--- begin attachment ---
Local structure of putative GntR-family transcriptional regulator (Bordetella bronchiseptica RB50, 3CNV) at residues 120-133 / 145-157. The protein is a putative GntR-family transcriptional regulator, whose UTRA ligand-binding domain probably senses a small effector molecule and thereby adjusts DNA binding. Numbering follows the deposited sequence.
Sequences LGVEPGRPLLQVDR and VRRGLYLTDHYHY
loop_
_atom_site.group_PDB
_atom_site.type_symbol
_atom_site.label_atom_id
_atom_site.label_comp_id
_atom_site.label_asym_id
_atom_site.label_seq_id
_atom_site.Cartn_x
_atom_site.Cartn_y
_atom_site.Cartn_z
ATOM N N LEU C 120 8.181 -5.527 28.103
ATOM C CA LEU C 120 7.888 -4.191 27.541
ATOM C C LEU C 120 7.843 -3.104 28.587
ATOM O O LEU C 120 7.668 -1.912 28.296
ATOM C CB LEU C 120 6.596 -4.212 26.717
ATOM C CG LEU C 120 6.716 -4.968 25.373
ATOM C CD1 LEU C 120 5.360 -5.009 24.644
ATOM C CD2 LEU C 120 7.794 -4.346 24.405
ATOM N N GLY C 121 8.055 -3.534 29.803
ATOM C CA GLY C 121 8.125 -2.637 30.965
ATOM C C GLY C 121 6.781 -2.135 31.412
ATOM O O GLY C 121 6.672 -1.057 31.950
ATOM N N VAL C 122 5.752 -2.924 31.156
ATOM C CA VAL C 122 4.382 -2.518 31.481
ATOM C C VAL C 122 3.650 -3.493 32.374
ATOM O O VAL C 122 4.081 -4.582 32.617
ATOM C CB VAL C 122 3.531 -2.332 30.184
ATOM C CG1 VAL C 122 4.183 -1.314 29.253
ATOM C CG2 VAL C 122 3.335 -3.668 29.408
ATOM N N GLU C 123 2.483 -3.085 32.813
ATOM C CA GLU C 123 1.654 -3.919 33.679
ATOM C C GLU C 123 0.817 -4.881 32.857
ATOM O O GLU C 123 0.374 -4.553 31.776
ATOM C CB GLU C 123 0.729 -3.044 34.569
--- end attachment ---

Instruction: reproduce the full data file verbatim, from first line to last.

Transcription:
Local structure of putative GntR-family transcriptional regulator (Bordetella bronchiseptica RB50, 3CNV) at residues 120-133 / 145-157. The protein is a putative GntR-family transcriptional regulator, whose UTRA ligand-binding domain probably senses a small effector molecule and thereby adjusts DNA binding. Numbering follows the deposited sequence.
Sequences LGVEPGRPLLQVDR and VRRGLYLTDHYHY
loop_
_atom_site.group_PDB
_atom_site.type_symbol
_atom_site.label_atom_id
_atom_site.label_comp_id
_atom_site.label_asym_id
_atom_site.label_seq_id
_atom_site.Cartn_x
_atom_site.Cartn_y
_atom_site.Cartn_z
ATOM N N LEU C 120 8.181 -5.527 28.103
ATOM C CA LEU C 120 7.888 -4.191 27.541
ATOM C C LEU C 120 7.843 -3.104 28.587
ATOM O O LEU C 120 7.668 -1.912 28.296
ATOM C CB LEU C 120 6.596 -4.212 26.717
ATOM C CG LEU C 120 6.716 -4.968 25.373
ATOM C CD1 LEU C 120 5.360 -5.009 24.644
ATOM C CD2 LEU C 120 7.794 -4.346 24.405
ATOM N N GLY C 121 8.055 -3.534 29.803
ATOM C CA GLY C 121 8.125 -2.637 30.965
ATOM C C GLY C 121 6.781 -2.135 31.412
ATOM O O GLY C 121 6.672 -1.057 31.950
ATOM N N VAL C 122 5.752 -2.924 31.156
ATOM C CA VAL C 122 4.382 -2.518 31.481
ATOM C C VAL C 122 3.650 -3.493 32.374
ATOM O O VAL C 122 4.081 -4.582 32.617
ATOM C CB VAL C 122 3.531 -2.332 30.184
ATOM C CG1 VAL C 122 4.183 -1.314 29.253
ATOM C CG2 VAL C 122 3.335 -3.668 29.408
ATOM N N GLU C 123 2.483 -3.085 32.813
ATOM C CA GLU C 123 1.654 -3.919 33.679
ATOM C C GLU C 123 0.817 -4.881 32.857
ATOM O O GLU C 123 0.374 -4.553 31.776
ATOM C CB GLU C 123 0.729 -3.044 34.569